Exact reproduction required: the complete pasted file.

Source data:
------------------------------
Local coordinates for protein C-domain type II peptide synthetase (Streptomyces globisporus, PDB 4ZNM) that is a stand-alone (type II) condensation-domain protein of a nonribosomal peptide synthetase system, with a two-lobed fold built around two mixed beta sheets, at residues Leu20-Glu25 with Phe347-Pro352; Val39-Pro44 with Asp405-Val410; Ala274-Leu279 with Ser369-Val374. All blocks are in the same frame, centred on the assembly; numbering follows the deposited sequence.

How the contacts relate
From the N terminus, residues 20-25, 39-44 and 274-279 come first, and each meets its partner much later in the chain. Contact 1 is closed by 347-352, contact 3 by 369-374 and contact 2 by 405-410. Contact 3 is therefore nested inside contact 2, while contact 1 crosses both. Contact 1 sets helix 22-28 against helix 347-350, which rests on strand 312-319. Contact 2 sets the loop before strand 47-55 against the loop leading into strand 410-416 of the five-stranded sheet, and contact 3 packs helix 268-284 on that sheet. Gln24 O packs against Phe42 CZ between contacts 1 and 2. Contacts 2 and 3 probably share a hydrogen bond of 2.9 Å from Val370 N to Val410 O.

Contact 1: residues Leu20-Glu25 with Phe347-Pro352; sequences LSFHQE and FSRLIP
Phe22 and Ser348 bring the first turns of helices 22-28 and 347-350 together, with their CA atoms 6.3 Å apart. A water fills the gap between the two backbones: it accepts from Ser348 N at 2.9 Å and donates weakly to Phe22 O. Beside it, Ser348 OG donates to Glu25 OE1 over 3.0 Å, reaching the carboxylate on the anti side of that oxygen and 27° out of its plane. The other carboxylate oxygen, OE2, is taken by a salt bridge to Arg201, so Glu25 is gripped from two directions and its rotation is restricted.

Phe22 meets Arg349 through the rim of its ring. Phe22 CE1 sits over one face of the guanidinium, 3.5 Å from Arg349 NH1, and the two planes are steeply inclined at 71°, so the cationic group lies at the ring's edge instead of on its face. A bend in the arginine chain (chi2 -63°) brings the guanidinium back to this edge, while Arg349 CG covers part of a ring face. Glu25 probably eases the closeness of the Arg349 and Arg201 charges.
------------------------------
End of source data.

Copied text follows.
Local coordinates for protein C-domain type II peptide synthetase (Streptomyces globisporus, PDB 4ZNM) that is a stand-alone (type II) condensation-domain protein of a nonribosomal peptide synthetase system, with a two-lobed fold built around two mixed beta sheets, at residues Leu20-Glu25 with Phe347-Pro352; Val39-Pro44 with Asp405-Val410; Ala274-Leu279 with Ser369-Val374. All blocks are in the same frame, centred on the assembly; numbering follows the deposited sequence.

How the contacts relate
From the N terminus, residues 20-25, 39-44 and 274-279 come first, and each meets its partner much later in the chain. Contact 1 is closed by 347-352, contact 3 by 369-374 and contact 2 by 405-410. Contact 3 is therefore nested inside contact 2, while contact 1 crosses both. Contact 1 sets helix 22-28 against helix 347-350, which rests on strand 312-319. Contact 2 sets the loop before strand 47-55 against the loop leading into strand 410-416 of the five-stranded sheet, and contact 3 packs helix 268-284 on that sheet. Gln24 O packs against Phe42 CZ between contacts 1 and 2. Contacts 2 and 3 probably share a hydrogen bond of 2.9 Å from Val370 N to Val410 O.

Contact 1: residues Leu20-Glu25 with Phe347-Pro352; sequences LSFHQE and FSRLIP
Phe22 and Ser348 bring the first turns of helices 22-28 and 347-350 together, with their CA atoms 6.3 Å apart. A water fills the gap between the two backbones: it accepts from Ser348 N at 2.9 Å and donates weakly to Phe22 O. Beside it, Ser348 OG donates to Glu25 OE1 over 3.0 Å, reaching the carboxylate on the anti side of that oxygen and 27° out of its plane. The other carboxylate oxygen, OE2, is taken by a salt bridge to Arg201, so Glu25 is gripped from two directions and its rotation is restricted.

Phe22 meets Arg349 through the rim of its ring. Phe22 CE1 sits over one face of the guanidinium, 3.5 Å from Arg349 NH1, and the two planes are steeply inclined at 71°, so the cationic group lies at the ring's edge instead of on its face. A bend in the arginine chain (chi2 -63°) brings the guanidinium back to this edge, while Arg349 CG covers part of a ring face. Glu25 probably eases the closeness of the Arg349 and Arg201 charges.